Commentary

Call For Submissions On What Twitter's Biz Model Should Be: I'm Serious!

As anyone who reads this column knows, I am a Twitter-aholic, a condition that was most recently brought home to me last night when I found myself constantly checking tweets as the election results rolled in.

But part of that obsession is something most of you never see. I wonder, as do many of us, what Twitter's business model is to be. I want it to eventually figure out how to make money so that my habit can continue to be fed. Twitter, for its part, is not so obsessed. In an email founder Biz Stone sent out to Twitter Nation this week, he said the company was looking to make new hires, but the list of open jobs, which you can see at this link, definitely supports Twitter's philosophy that it's more important to work on the product first and ponder revenue models later. Of the 10 open positions listed, only one job, director of strategic partnerships, falls into the category of business development, which may or may not be an attempt at making money.

The irony is that meanwhile, it seems like more and more corporations are making it part of their business model. Dell says it's made hundreds of thousands of dollars off of the tweets it's posted alerting its followers to deals. Even Dunkin' Donuts is there, and the discussion today is of salsa bagels. (Oy vey, ole!) If the salsa bagel comes into existence, you'll have heard it on Twitter first.

But none of this helps Twitter much, except in keeping it atop the buzz-o-meter. So, I'm writing this column to ask you to figure out what Twitter's business model should be --and be prepared to present it. Maybe it should charge corporations for tweets. Maybe it should make every 20th tweet an ad. Maybe it should see if all of us addicts would accept a subscription model. The choice is yours.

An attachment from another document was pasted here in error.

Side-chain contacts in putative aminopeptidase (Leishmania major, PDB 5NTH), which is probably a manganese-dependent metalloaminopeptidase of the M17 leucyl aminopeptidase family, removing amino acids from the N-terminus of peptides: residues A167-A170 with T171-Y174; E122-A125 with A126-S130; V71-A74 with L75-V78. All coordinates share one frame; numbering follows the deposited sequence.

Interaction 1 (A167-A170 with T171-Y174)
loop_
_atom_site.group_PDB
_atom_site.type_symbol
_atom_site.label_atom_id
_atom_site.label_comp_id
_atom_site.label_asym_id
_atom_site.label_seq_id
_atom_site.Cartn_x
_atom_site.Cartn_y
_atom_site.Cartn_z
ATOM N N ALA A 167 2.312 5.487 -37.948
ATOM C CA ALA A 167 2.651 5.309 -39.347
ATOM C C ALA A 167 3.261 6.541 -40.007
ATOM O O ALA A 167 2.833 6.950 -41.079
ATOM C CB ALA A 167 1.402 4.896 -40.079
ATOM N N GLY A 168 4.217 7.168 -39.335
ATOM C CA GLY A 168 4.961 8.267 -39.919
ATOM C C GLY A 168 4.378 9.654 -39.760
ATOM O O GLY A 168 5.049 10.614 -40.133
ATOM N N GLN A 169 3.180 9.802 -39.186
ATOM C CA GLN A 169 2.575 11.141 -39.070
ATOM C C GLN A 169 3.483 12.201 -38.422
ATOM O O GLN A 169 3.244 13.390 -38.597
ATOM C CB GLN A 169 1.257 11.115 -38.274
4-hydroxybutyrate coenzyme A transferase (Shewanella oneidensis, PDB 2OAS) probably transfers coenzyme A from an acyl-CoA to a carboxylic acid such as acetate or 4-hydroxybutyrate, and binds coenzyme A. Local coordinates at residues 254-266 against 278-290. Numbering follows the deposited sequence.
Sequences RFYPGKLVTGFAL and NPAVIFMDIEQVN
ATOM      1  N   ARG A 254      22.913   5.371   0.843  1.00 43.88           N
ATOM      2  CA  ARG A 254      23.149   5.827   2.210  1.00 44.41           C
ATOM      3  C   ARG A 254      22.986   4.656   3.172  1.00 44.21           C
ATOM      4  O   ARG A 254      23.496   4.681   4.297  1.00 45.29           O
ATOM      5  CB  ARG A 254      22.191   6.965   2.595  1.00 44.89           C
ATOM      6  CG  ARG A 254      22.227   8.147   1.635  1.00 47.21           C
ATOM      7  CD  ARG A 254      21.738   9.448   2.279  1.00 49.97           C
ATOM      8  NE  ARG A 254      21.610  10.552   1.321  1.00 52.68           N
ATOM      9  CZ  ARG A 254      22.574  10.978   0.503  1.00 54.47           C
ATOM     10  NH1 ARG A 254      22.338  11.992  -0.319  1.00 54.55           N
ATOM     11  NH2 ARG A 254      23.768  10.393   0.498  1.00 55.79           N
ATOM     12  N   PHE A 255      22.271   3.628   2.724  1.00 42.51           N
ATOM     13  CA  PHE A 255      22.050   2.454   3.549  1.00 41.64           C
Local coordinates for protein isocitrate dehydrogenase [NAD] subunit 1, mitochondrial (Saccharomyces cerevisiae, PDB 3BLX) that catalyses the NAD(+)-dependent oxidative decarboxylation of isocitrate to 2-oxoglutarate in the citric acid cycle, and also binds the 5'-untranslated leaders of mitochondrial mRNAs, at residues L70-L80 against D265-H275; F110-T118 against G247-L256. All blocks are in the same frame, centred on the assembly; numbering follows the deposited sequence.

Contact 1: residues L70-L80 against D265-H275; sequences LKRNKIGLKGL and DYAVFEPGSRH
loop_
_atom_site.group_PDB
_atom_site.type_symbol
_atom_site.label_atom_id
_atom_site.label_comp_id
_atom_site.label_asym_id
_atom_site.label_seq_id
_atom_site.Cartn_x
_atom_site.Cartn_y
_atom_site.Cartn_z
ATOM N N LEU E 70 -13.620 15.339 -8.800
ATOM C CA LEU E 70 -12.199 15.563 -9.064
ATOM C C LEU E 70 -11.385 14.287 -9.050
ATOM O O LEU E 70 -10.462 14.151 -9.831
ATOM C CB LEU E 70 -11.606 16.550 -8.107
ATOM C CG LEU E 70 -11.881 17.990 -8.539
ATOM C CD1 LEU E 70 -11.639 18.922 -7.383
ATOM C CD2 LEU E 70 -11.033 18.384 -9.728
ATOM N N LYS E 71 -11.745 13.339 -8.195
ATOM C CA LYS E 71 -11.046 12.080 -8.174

If your idea is interesting enough, you'll get to present it at OMMA Social San Francisco on Jan. 26 at the Hotel Nikko. (You may have to pay for airfare, but, hey, fuel costs are down!).

Here are the details:

1. With a tip of the hat to Eric Wheeler, CEO of 33Across, your submission comes with a gimmick. Just like a tweet, it has to be 140 characters or less. (Abbreviations are OK; including your tiny URL, which links to a 20-page treatise on how Twitter can make money, is not.)
2. Your submission can be sent to me at cathyptaylor@gmail.com -- or you can DM me your idea at my Twitter handle, which is cpealet.
3. The deadline for entries is Friday, Dec. 12.
4. Whoever we pick will appear on a panel with a few other people, where they will briefly present their idea, though at that point, we will let them expand way beyond the 140-character limit to explain themselves
5. We have no control over whether your idea will go anywhere, but you'll love the applause from the adoring OMMA Social crowd.
6. Don't ask me who the moderator is, because I don't know yet. Maybe Biz Stone will have nothing to do that day.
7. If no one submits anything, I'll be mad.
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OK, all, that's it. We await your ideas.

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1 comment about "Call For Submissions On What Twitter's Biz Model Should Be: I'm Serious! ".
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  1. Garrett Davis, January 12, 2009 at 11:47 a.m.

    Hi,

    I am a non-twitter person. I am attending a focus group about the potential to use twitter to market transit. By nature of my age, my superiors feel I would be suited to this discussion ( 25 yrs)

    My question is "what are the people who say they are addicted actually addicted too?" Is it because you can communicate with large groups of people or is it the freshness of the information? Any comments would be appreciated.

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